Standards are used in a variety of professional fields to identify core elements of practice within the field as well as to describe a desired level of performance. The first set of standards for the field of educational leadership in the United States was introduced in 1996 by the Interstate School Leaders Licensure Consortium (ISLLC). Since then, they have become the de facto national standards for educational leaders. The ISLLC standards have been updated three times and were recently renamed Professional Standards for School Leaders (PSEL) under the authority of the National Policy Board for Educational Administration (NPBEA). Over this same period of time, multiple sets of sister standards (e.g., standards for leadership preparation) have emerged as have evaluation tools and practice resources. Soon after their release, a variety of concerns were raised about the standards and their potential impact on the practice of education leadership, particularly school level leadership. Some argued that the standards were too broad, while others argued that they were too specific. Similarly, concerns were raised about the focus of the standards and what was left out or only weakly included. These and other concerns continued to plague newer versions of the standards. Concerns notwithstanding, today, educational leadership standards are fully embedded in the lifeworld of the educational leadership profession. They have been adopted and adapted by states, districts, professional organizations, and accrediting bodies and used in a variety of ways, including: setting expectations for educational leadership preparation and practice, state certification, leadership recruitment, professional development and support, and evaluating leadership practice.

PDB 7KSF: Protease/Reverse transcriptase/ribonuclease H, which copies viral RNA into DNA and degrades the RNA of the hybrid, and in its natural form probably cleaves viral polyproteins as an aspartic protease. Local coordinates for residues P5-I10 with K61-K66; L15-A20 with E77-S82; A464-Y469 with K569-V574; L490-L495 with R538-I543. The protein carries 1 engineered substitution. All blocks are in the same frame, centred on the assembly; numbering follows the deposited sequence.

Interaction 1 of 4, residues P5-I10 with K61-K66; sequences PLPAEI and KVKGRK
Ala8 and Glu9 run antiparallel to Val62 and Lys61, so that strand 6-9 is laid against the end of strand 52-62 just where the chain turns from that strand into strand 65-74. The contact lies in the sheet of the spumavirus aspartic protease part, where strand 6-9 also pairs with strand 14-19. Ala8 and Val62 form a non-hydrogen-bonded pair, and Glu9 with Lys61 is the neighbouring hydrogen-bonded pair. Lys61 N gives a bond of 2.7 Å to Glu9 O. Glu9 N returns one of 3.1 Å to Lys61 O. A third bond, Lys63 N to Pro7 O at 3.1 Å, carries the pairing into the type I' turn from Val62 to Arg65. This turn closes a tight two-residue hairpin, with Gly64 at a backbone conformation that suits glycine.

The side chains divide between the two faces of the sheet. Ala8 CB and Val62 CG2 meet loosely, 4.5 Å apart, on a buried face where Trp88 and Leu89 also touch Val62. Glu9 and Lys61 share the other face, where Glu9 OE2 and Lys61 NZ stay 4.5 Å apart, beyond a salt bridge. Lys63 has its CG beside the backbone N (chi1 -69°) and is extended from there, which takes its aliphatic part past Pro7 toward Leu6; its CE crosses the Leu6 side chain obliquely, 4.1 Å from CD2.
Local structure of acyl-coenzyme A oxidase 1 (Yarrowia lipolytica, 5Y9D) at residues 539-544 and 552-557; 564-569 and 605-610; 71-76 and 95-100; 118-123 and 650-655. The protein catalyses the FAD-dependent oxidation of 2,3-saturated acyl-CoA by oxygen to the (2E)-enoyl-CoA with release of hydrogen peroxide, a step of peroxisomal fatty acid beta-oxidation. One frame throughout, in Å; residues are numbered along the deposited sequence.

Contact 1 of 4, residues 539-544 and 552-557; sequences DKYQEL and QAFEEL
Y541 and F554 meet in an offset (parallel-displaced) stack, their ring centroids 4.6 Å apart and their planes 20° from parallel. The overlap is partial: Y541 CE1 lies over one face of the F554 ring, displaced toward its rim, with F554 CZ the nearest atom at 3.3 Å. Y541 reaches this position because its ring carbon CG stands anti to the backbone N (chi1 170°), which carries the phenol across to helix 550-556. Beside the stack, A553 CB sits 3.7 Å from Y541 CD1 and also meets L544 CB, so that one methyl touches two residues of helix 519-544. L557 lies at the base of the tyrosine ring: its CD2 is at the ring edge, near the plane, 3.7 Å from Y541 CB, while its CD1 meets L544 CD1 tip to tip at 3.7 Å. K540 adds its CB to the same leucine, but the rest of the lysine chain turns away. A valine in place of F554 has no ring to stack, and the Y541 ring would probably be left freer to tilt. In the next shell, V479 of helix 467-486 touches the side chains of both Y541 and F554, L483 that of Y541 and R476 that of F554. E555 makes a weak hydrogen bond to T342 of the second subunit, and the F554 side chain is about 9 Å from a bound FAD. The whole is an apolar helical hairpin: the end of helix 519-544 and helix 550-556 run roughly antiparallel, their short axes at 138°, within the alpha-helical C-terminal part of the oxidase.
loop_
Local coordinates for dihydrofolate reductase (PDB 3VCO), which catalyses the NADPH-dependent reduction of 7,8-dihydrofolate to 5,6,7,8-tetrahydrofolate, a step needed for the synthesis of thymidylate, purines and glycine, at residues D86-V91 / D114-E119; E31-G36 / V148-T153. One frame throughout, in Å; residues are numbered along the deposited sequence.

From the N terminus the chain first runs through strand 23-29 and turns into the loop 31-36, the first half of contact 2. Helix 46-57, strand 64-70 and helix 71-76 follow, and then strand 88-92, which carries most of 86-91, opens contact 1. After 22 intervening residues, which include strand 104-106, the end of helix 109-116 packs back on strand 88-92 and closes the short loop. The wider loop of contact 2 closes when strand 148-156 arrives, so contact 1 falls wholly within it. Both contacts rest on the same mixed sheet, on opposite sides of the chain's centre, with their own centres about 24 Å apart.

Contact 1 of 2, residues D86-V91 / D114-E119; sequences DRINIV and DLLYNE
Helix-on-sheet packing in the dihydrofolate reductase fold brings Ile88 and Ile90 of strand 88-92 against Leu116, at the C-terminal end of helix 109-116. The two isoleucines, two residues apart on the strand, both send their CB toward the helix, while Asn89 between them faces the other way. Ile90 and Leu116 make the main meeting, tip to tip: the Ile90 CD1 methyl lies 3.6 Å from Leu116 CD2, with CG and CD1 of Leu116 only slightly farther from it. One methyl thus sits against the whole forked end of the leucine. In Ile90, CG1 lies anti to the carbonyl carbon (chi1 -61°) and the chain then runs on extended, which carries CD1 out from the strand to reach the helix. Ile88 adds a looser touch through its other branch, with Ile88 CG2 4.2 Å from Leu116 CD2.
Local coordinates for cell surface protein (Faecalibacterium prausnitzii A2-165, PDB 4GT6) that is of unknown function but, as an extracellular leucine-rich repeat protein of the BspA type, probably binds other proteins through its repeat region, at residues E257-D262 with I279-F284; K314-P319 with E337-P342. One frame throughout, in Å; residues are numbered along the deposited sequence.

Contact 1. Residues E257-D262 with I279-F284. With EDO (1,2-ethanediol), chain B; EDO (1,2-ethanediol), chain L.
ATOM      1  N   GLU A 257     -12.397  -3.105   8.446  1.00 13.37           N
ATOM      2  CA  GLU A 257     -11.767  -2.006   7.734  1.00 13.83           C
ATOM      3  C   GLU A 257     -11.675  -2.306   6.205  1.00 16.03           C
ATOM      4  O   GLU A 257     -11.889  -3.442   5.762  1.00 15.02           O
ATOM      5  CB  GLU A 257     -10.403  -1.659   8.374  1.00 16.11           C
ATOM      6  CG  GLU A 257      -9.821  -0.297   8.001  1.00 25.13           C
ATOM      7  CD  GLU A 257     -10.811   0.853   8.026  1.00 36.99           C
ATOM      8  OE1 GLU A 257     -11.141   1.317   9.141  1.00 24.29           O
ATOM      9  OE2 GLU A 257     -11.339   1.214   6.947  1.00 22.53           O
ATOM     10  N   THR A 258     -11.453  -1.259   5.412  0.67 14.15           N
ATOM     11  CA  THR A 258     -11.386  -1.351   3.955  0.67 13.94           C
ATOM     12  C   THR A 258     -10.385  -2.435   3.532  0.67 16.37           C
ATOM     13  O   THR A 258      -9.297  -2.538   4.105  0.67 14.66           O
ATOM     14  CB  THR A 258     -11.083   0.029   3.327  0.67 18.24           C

Article

Critical Qualitative Research and Educational Policy  

Madeline Good and Sarah Diem